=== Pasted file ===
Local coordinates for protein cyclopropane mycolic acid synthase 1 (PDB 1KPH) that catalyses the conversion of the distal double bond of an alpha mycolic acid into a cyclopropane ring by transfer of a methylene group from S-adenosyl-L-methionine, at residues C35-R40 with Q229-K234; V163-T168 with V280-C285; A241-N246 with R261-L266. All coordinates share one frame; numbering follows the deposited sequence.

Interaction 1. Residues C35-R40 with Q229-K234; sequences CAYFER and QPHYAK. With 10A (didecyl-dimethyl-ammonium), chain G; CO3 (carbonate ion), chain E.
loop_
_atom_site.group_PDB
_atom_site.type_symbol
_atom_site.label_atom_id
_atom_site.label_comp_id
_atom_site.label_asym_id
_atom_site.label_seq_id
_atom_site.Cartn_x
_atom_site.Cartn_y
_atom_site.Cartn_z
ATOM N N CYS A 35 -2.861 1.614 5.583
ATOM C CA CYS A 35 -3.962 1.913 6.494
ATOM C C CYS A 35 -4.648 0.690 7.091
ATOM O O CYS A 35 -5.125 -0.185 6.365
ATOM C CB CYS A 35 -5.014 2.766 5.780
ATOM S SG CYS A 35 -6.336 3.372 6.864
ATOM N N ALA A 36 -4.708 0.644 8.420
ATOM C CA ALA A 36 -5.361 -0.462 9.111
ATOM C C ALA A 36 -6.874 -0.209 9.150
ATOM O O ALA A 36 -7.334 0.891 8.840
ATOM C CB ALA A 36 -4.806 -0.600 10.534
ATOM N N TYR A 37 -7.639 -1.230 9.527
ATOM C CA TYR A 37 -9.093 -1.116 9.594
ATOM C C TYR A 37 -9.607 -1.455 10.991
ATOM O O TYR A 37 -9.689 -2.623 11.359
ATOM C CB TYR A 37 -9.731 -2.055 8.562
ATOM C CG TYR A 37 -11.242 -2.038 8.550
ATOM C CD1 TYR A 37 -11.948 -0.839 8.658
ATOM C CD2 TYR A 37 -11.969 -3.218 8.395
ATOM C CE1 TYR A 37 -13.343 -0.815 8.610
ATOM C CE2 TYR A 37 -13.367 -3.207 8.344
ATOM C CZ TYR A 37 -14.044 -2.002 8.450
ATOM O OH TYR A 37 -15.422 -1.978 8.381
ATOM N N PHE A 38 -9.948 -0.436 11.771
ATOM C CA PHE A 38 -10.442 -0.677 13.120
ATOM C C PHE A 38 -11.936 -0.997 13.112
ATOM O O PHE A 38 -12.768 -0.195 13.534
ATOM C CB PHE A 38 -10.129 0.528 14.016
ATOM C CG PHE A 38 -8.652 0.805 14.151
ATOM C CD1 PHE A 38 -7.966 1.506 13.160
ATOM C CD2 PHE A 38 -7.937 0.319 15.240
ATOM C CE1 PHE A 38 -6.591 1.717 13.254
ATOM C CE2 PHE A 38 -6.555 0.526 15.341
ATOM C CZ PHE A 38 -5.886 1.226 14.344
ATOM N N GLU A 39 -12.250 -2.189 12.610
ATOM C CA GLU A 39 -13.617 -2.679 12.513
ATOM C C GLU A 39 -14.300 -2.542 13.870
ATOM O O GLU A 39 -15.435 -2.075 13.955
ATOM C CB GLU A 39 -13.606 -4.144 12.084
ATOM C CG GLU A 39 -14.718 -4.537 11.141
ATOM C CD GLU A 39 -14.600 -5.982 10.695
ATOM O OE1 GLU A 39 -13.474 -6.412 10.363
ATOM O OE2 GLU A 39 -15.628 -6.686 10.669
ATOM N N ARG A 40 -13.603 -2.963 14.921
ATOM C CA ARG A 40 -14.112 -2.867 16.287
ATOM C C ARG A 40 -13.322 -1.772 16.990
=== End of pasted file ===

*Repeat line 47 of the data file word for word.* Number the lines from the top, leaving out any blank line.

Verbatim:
ATOM N N GLU A 39 -12.250 -2.189 12.610